Rewards – Monetary and Non-monetary, Individual or Group, Performance Pay

  • Monetary

    • Monetary rewards are additional monetary payments that are given to employees and are beyond the employee’s minimum legal entitlements.
    • Direct benefits such as wage increase, bonuses, commissions
    • Indirect such as fringe benefits, company car, insurance, medical and health


    • Includes intrinsic rewards such as interesting and challenging work, responsibility and fringe benefits such as entertainment allowance, company credit card, product discount plan
    • Some employees are motivated by other work benefits associated with the job itself or working for the company.
    • Can be categorised as fringe benefits, status-related benefits and intrinsic rewards.
    • Come from the nature of the work rather than the wages, and include:
      • Interesting and challenging work
      • Socialisation
      • Recognition
      • Titles
      • Fringe benefits

    Individual or group

    • Rewards for individual performance can lead to conflict and rivalry
    • Increasing use of group-based rewards for tasks has increased need for cooperation but makes it difficult to distinguish performance of individuals within teams.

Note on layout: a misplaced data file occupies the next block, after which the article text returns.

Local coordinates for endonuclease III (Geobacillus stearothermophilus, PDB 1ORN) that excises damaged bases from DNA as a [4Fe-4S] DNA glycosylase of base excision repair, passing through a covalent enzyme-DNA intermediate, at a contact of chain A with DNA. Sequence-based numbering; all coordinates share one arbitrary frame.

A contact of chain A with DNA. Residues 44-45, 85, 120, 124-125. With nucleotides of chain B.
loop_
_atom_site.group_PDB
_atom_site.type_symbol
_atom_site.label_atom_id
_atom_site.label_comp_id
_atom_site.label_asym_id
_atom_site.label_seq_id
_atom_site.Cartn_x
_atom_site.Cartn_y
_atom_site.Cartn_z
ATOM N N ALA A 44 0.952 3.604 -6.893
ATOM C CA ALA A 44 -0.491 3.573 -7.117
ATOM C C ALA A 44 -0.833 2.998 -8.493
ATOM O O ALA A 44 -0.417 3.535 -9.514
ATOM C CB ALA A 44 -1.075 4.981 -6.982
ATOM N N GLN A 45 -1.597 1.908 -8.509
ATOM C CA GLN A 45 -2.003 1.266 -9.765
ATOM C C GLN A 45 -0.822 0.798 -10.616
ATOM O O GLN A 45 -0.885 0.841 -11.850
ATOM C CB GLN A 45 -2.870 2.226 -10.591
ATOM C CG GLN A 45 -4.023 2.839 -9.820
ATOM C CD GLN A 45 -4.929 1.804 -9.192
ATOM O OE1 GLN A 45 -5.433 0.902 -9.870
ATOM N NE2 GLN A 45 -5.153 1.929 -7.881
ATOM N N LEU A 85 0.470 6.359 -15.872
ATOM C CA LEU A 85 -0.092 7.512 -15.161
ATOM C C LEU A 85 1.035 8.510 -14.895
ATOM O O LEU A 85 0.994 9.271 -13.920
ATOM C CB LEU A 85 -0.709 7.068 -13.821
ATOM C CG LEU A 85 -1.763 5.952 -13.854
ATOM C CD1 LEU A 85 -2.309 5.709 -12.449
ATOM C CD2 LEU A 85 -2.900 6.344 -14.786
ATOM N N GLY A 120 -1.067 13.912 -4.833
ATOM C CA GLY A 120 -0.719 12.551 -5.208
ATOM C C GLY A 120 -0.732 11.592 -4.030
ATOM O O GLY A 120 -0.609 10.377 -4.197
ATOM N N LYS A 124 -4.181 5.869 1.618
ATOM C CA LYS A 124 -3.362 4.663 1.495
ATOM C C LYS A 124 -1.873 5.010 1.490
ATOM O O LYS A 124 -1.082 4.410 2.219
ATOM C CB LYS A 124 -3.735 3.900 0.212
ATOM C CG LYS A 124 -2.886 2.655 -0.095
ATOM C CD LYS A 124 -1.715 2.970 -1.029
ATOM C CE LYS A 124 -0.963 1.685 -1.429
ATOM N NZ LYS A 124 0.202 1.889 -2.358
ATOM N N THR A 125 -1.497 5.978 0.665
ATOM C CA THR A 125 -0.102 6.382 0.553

• Reward packages are designed to align the performance of individual employees to business goals. This includes a competitive wage/salary, recognition, training development etc. This then leads to being valued by the business and building a long-term relationship.
    • Benefits:
      • Encourages a greater sense of team work
      • Employees become more motivated as they are working not only for themselves but also for others
      • Improves communication between staff.
    •  Disadvantages:
      • Not all employees may apply equal effort to the work process
      • Employees may have different personal goals that do not become recognised through team achievement
      • Conflict may occur within the group, restricting the ability of individual performing employees to be recognised

    Performance pay

    • When a portion of an employee’s wage is based on performance, as they reach targets and demonstrate improved performance their pay increases
    • For example: commissions, piece rates, production related incentives.
    • The benefits of performance pay:
      • Financial rewards will motivate employees and cause them to work more effectively
      • Good employees are attracted to work for the organisation, as they will be paid in accordance to their performance
      • Encourages unmotivated and inefficient individuals to improve their performance
    • The disadvantages of performance pay:
      • Some occupations are difficult to measure the performance of employees due to external factors that may influence it for example the attitude of consumers, health and cultural concerns, and general economic conditions.
      • Performance of employees may be difficult to measure
      • Possibility of conflict may emerge due to the process of measuring performance.
      • Performance pay assumes that individuals are motivated by money, whereas some employees seek non-financial rewards.

Extract from Business Studies Stage 6 Syllabus. © 2010 Board of Studies NSW.